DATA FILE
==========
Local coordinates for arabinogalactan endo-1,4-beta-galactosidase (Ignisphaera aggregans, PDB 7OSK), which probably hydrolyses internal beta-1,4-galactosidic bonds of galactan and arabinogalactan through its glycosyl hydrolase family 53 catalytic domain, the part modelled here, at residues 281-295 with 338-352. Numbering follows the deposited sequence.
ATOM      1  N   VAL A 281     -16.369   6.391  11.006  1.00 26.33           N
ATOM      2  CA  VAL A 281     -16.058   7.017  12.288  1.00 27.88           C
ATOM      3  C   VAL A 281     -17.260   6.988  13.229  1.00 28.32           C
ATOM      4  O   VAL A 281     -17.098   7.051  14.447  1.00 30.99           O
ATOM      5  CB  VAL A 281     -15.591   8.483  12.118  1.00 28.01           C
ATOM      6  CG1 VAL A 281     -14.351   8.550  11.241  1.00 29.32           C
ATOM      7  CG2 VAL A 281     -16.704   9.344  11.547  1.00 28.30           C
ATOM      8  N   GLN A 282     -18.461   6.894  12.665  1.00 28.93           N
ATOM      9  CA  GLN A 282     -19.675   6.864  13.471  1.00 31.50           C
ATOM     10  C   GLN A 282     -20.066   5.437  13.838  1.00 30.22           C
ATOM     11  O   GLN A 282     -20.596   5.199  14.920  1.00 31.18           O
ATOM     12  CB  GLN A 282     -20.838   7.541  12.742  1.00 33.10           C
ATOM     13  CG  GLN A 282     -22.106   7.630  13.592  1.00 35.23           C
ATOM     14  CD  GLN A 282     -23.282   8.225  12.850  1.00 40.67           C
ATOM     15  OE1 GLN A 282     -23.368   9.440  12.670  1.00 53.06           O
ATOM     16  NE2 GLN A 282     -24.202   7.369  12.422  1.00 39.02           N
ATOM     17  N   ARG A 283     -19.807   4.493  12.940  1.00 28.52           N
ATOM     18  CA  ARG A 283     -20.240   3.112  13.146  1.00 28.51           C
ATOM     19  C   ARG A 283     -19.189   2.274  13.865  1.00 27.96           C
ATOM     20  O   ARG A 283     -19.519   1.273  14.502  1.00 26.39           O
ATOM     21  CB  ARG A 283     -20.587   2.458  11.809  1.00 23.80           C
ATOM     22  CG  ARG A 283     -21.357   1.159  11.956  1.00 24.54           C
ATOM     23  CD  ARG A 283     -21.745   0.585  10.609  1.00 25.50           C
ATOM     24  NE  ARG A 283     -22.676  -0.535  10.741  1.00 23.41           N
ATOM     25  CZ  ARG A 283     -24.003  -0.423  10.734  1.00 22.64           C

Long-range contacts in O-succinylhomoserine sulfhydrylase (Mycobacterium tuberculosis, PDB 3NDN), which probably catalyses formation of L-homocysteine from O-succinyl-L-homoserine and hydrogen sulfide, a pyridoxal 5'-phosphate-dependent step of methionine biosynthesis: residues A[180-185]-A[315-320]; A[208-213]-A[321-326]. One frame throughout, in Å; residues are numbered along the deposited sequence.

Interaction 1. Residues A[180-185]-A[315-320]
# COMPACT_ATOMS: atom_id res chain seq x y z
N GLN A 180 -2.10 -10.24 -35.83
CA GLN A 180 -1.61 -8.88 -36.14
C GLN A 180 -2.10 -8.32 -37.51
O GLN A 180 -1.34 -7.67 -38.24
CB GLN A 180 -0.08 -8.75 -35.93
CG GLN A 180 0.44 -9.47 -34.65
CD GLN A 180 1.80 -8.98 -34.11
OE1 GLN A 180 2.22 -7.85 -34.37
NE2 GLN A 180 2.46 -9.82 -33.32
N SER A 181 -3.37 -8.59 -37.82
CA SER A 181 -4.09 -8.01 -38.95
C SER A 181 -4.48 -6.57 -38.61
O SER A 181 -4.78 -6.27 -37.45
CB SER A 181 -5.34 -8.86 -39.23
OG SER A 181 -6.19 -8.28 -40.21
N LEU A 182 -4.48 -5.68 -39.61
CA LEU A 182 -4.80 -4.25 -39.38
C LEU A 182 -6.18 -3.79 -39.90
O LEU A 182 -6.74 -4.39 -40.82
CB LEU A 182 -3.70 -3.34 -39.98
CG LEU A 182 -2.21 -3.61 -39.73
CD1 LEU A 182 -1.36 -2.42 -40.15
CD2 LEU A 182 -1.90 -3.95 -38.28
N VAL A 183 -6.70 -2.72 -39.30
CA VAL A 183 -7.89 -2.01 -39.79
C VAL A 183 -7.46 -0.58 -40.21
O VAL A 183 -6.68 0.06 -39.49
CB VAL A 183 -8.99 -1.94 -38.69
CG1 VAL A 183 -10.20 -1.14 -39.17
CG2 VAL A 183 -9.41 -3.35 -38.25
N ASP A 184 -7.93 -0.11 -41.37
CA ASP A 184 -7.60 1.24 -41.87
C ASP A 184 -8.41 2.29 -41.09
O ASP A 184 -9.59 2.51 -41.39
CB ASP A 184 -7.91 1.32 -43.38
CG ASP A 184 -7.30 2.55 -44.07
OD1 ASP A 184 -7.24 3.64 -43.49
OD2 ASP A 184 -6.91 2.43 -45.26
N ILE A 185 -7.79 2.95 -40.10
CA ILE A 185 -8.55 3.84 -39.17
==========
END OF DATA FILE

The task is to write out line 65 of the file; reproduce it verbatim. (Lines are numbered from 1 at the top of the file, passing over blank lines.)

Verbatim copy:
CG ASP A 184 -7.30 2.55 -44.07